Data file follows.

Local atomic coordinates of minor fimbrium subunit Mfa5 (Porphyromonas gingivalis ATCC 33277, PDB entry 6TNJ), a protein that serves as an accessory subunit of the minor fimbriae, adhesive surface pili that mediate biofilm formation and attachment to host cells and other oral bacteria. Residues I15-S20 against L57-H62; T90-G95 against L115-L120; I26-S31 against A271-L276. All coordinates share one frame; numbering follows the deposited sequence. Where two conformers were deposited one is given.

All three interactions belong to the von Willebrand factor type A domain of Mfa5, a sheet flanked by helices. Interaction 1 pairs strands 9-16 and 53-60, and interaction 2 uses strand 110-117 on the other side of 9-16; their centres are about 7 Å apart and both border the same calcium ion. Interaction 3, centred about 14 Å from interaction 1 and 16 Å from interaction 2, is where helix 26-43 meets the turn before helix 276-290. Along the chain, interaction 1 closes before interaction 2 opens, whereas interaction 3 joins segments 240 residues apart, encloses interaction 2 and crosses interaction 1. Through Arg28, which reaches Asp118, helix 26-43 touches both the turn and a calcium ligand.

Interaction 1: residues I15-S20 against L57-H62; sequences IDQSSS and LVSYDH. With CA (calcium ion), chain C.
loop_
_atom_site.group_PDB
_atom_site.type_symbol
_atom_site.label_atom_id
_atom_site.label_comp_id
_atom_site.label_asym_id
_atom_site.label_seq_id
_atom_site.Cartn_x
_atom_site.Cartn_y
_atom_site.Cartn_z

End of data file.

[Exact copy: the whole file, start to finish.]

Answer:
Local atomic coordinates of minor fimbrium subunit Mfa5 (Porphyromonas gingivalis ATCC 33277, PDB entry 6TNJ), a protein that serves as an accessory subunit of the minor fimbriae, adhesive surface pili that mediate biofilm formation and attachment to host cells and other oral bacteria. Residues I15-S20 against L57-H62; T90-G95 against L115-L120; I26-S31 against A271-L276. All coordinates share one frame; numbering follows the deposited sequence. Where two conformers were deposited one is given.

All three interactions belong to the von Willebrand factor type A domain of Mfa5, a sheet flanked by helices. Interaction 1 pairs strands 9-16 and 53-60, and interaction 2 uses strand 110-117 on the other side of 9-16; their centres are about 7 Å apart and both border the same calcium ion. Interaction 3, centred about 14 Å from interaction 1 and 16 Å from interaction 2, is where helix 26-43 meets the turn before helix 276-290. Along the chain, interaction 1 closes before interaction 2 opens, whereas interaction 3 joins segments 240 residues apart, encloses interaction 2 and crosses interaction 1. Through Arg28, which reaches Asp118, helix 26-43 touches both the turn and a calcium ligand.

Interaction 1: residues I15-S20 against L57-H62; sequences IDQSSS and LVSYDH. With CA (calcium ion), chain C.
loop_
_atom_site.group_PDB
_atom_site.type_symbol
_atom_site.label_atom_id
_atom_site.label_comp_id
_atom_site.label_asym_id
_atom_site.label_seq_id
_atom_site.Cartn_x
_atom_site.Cartn_y
_atom_site.Cartn_z